It is fitting that Matthew Barney, an artist so enamoured with heady conflations of mythmaking and physiological mutation, should have a retrospective of his drawings across the way from an exhibition dedicated to one of the greatest tales of transfiguration around – the Holy Eucharist. Such matches are made in heaven, or in this case, at the Morgan Library. With over 70 drawings, a dozen vitrines and the remnants of an in situ performance piece, Barney’s Subliming Vessel offers a crash course in the artist’s accretive, utterly fabulist cosmology.
Rather than laying bare the threads that underlie his projects, Barney winds them all the more tightly in his self-fashioned web of mythos
While technically a retrospective, the exhibition eschews sequential presentation in favour of constellatory groupings, with pieces from Barney’s current ongoing project, the Ancient Egypt qua Norman Mailer-inspired River of Fundament (2007–), accounting for the majority of drawings included. Works in the show are further divided into two categories: vitrine-encased ‘storyboards’ of preparatory sketches; inspirational texts and collages related to Barney’s performances and films; and mounted, custom-framed drawings that represent spinoffs from the latter.
Intended to elucidate, the storyboards instead are nothing more than wunderkammern committed to Barney’s unrelenting creative purview, promulgating narratives that have come to define his works, such as bodily augmentation, unsavoury reproductive cycles, Freemasonry and, of course, biomechanical erotica, among others. As with the storyboard dedicated to Barney’s film Cremaster 2 (1999), press clippings of murderer Gary Gilmore sit alongside Mormon scripture, Houdini-related ephemera and the artist’s heavily annotated copy of Mailer’s epic Gilmore exposé, The Executioner’s Song (1979). And yet, rather than laying bare the threads that underlie his projects, Barney winds them all the more tightly in his self-fashioned web of mythos.
Several dozen drawings line the walls of the main gallery. Framed in Barney’s signature medium of self-lubricating petroleum, Drawing Restraint 7: Spin Track Manual: Kid (1993) evinces the artist’s interest in biomedical science. Milky white speculumlike retractors tug at the image’s border, exposing renderings of Barney’s recurring lozenge- and crossbar-shaped ‘field emblem’. His quasi-vanitas, Mirror Position (2006), depicts General MacArthur’s skeleton, with corncob pipe alight, contemplating its own reflection. Far from the abstract, gestural sketches of his earlier career, Barney’s morbid rendering of MacArthur falls somewhere between Albrecht Dürer and James Ensor. Elsewhere, River Rouge: Sulfuric Acid (2011) depicts a grotesque phallus ejaculating torrentially. Invoking the mammoth Ford automotive plant, Barney’s painted steel frame and use of sulphuric acid marries the industrial with the procreative.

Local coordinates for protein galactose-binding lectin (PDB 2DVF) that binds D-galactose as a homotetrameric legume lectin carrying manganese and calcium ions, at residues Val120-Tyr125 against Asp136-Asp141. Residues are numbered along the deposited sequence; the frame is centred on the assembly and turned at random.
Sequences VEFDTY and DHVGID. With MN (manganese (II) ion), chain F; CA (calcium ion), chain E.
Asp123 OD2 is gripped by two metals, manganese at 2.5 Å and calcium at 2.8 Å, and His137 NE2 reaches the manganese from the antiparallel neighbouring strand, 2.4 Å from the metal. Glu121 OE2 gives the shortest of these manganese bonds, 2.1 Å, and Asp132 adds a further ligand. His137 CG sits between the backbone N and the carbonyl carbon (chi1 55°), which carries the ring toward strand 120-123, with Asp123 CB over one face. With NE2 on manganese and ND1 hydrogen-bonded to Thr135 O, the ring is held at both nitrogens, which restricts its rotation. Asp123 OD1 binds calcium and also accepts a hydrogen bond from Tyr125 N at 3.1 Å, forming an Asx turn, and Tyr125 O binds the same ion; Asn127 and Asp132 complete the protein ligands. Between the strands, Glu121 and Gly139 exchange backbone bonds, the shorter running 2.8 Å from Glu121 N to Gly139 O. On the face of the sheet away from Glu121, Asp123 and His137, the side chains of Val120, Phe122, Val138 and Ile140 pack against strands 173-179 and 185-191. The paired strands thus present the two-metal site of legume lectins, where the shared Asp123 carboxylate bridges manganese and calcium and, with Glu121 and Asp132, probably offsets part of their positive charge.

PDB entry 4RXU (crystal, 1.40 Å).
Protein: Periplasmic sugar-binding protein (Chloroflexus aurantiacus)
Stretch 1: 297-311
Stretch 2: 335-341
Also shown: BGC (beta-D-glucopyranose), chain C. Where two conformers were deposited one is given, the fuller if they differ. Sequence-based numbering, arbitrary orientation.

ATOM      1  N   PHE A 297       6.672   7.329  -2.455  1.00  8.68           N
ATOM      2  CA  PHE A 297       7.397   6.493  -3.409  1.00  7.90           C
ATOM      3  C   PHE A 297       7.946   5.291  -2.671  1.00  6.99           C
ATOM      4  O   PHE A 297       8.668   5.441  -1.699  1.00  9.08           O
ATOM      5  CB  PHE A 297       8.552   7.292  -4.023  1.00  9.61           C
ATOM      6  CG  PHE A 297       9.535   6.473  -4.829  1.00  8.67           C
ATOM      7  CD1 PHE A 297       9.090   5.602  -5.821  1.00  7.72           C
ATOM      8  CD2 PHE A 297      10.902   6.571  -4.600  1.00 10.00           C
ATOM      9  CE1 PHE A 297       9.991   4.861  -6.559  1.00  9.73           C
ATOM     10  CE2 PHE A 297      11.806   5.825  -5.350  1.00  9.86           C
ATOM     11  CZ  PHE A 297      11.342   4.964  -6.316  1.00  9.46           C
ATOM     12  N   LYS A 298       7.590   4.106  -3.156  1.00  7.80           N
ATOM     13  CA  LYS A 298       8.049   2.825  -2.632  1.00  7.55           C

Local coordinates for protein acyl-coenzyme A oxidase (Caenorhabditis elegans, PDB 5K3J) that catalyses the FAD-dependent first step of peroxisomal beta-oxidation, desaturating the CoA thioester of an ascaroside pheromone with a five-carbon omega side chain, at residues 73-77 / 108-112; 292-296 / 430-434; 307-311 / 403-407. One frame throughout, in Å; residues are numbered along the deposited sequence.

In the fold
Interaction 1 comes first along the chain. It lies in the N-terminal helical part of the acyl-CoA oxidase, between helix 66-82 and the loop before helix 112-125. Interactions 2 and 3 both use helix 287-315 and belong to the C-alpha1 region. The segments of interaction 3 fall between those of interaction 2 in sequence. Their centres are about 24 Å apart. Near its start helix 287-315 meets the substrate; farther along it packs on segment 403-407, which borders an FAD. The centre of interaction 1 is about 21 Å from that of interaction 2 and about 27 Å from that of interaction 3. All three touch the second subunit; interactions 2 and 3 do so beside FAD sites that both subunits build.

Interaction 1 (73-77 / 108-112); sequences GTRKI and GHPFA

Much as it was for the pharaohs with whom he is so currently taken, Barney is undoubtedly the centre of his universe – the myth of self- creation lies at the heart of his whole enterprise. This is nothing new for artists (think of Joseph Beuys and Andy Warhol); however, just as a great story can fail when readers become aware that they’re reading, the fault with Barney’s myth is not the story he’s weaving but the fact that we’re aware he’s doing so.
This review originally appeared in the September 2013 issue